Russian Federation adopts green taxonomy
Matches 100g CO2 gas-power threshold in EU Parliament’s approved Act
Climate Bonds Initiative welcomes taxonomy as “in line with international best practice”
Glasgow: 10/11/2021: 13:00 GMT: Yesterday at COP26, the state development bank VEB.RF announced the official adoption of the Russian Green Taxonomy. The Taxonomy was developed with the ambition of compatibility with international best practice and VEB.RF designed it to be broadly in line with the Climate Bonds Taxonomy and with the 'substantial contribution' components of the EU Taxonomy.
Sean Kidney, CEO, Climate Bonds Initiative said, “Institutional investors have proven their appetite for green bonds, but they seek confidence and guidance to commit the trillions required for rapid decarbonisation to Net Zero. The Russian Taxonomy adds to the wave of regulators that are adopting international best practice and providing credible green definitions.”
“Taxonomies adopting common science-based, dynamic, and conscious principles are key to harmonisation that facilitates cross-border flows of green capital. If it is green, they will invest.”
The Russian taxonomy covers waste management, energy, construction, industry, transport, water supply, biodiversity, and agriculture. The energy criteria include science-based thresholds for electricity generation, based on the recommendations of the technical expert group (EU TEG) on sustainable finance for the EU Taxonomy of sustainable activities.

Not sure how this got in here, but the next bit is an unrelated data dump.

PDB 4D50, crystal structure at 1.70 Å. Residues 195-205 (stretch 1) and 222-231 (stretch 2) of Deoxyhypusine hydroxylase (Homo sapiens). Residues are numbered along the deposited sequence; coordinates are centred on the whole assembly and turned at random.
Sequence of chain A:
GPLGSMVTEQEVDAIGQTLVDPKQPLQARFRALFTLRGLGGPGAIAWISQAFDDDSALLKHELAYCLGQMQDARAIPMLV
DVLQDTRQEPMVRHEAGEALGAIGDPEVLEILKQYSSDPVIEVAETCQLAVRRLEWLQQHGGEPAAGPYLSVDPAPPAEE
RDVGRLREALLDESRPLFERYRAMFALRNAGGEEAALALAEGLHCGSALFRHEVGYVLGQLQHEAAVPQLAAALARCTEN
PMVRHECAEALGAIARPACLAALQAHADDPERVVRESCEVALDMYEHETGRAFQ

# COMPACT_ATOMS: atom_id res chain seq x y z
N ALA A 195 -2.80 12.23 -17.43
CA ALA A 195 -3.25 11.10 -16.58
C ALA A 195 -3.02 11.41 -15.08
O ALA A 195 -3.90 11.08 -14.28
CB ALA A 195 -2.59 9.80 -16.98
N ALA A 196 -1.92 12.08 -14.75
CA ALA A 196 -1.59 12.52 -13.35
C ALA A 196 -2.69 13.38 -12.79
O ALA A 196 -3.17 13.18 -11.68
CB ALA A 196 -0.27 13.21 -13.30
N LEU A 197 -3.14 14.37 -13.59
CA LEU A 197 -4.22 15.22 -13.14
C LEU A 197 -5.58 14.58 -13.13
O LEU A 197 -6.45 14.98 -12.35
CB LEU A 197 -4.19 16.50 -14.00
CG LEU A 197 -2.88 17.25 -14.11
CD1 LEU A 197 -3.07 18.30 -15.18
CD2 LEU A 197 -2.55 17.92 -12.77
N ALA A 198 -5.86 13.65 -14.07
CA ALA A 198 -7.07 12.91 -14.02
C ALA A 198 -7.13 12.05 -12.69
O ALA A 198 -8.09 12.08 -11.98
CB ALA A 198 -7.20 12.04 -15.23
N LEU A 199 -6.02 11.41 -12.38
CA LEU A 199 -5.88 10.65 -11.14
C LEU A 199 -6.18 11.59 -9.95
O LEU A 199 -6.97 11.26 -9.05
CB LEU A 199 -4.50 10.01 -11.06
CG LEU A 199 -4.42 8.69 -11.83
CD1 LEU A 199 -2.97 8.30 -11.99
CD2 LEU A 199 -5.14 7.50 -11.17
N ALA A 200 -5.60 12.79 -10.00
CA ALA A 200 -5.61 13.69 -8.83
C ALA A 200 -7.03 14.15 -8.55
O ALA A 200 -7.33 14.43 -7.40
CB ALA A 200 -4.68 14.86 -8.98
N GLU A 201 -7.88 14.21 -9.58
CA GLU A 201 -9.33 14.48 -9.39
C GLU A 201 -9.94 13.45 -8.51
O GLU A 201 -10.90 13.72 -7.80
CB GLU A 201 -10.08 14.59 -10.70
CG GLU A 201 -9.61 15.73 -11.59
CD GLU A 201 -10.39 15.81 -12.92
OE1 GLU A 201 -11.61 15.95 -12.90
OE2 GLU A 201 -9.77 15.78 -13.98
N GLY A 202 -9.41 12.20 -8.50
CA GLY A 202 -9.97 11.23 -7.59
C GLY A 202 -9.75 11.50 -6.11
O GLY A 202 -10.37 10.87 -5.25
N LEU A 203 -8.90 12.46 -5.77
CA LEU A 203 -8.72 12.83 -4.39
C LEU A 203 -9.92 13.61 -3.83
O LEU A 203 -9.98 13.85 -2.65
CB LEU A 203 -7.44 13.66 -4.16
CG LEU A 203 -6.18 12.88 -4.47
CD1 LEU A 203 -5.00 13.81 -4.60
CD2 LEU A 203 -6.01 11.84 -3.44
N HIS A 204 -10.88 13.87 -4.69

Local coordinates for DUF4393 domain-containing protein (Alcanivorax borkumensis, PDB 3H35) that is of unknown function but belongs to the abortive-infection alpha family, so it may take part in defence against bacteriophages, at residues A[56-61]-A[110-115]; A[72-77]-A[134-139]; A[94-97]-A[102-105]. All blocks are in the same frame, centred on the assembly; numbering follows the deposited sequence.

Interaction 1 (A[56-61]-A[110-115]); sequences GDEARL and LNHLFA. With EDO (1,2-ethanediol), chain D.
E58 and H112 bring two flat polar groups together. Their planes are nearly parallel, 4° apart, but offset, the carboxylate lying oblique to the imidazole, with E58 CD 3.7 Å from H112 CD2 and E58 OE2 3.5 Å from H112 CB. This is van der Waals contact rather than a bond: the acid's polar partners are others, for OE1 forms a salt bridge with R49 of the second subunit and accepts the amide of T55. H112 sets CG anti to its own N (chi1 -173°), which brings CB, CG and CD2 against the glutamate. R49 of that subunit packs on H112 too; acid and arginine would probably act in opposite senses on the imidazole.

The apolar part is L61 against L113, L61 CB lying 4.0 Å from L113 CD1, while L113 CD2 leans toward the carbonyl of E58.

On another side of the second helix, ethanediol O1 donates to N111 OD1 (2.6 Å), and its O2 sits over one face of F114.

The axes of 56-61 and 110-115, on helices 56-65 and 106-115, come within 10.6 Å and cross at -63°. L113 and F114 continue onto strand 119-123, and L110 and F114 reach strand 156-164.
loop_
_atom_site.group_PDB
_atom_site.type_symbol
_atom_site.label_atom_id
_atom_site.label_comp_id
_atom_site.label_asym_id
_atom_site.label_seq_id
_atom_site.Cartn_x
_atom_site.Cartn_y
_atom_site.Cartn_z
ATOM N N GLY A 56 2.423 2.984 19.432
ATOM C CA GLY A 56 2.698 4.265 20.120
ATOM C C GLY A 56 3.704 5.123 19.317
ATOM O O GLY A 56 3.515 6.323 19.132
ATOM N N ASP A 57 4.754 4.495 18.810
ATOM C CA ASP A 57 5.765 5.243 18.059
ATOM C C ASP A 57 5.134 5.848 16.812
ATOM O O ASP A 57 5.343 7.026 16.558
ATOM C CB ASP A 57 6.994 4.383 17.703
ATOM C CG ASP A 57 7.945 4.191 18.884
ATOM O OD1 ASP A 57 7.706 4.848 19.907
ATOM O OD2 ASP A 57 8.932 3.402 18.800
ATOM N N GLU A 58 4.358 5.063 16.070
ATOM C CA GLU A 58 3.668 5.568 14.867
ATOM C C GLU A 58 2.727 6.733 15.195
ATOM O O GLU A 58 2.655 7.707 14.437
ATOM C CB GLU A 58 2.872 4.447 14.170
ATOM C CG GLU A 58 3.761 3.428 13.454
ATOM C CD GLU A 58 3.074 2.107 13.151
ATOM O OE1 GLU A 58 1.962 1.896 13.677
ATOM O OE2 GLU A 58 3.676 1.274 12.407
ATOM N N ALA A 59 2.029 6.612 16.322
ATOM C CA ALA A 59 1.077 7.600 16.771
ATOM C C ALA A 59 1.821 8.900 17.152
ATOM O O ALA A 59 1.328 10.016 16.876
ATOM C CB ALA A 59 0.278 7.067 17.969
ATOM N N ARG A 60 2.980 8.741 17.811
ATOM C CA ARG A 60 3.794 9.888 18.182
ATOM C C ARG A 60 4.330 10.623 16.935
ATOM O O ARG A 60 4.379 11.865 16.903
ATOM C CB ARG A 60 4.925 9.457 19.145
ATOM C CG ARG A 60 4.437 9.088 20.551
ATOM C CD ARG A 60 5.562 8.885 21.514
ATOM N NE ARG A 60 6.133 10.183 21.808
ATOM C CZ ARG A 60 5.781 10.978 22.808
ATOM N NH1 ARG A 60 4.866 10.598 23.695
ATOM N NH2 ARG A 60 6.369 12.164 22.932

The 100g CO2e/kWh threshold for electricity generation is a cornerstone of the EU Taxonomy. The adoption of this threshold for gas-fired power signals to international investors that the Russian Taxonomy is aligned with global definitions of green investment, and independent of fossil fuel interests.
The 'adaptation criteria' of the Taxonomy allow Russian companies to indicate to investors that they are making an effort to adapt to climate risks. They also provide an opportunity to develop transition criteria for Russian industry. Development of credible transition pathways would provide crucial guidance to Russian companies on how they can reach the government’s 2060 net zero target. There will be more on this next year.
Sean Kidney added, “The Russian taxonomy does not, like most taxonomies, yet address many of the ‘Do No Significant Harm’ aspects of the EU Taxonomy. Plus, it does include nuclear, not in the EU Taxonomy at this stage, although it is in the Chinese taxonomy and is expected to be in the UK taxonomy.”
“The EU technical expert group made it clear that nuclear was low carbon but proposed more investigation of challenging 'Do No Significant Harm' issues; that process is still underway. With VEB.RF committing to continued development of the taxonomy, we expect further updates next year.”
“Nuclear will remain a matter of contention. But most critically the Russian taxonomy’s gas-fired power criteria are absolutely in line with the EU Delegated Act, passed by the European Parliament last month. That consistency will make life a lot easier for investors.”
Alexey Miroshnichenko, First Deputy Chairman, VEB.RF commented, “The Russian green finance system, which includes the taxonomy of green projects, was developed to help the country reach the targets of the Paris agreement and fund the green transition. We believe that Russian market for green projects has the potential to become one of the biggest in the world. The national taxonomy provides a legal framework for international investors to profit from Russia’s decarbonisation.”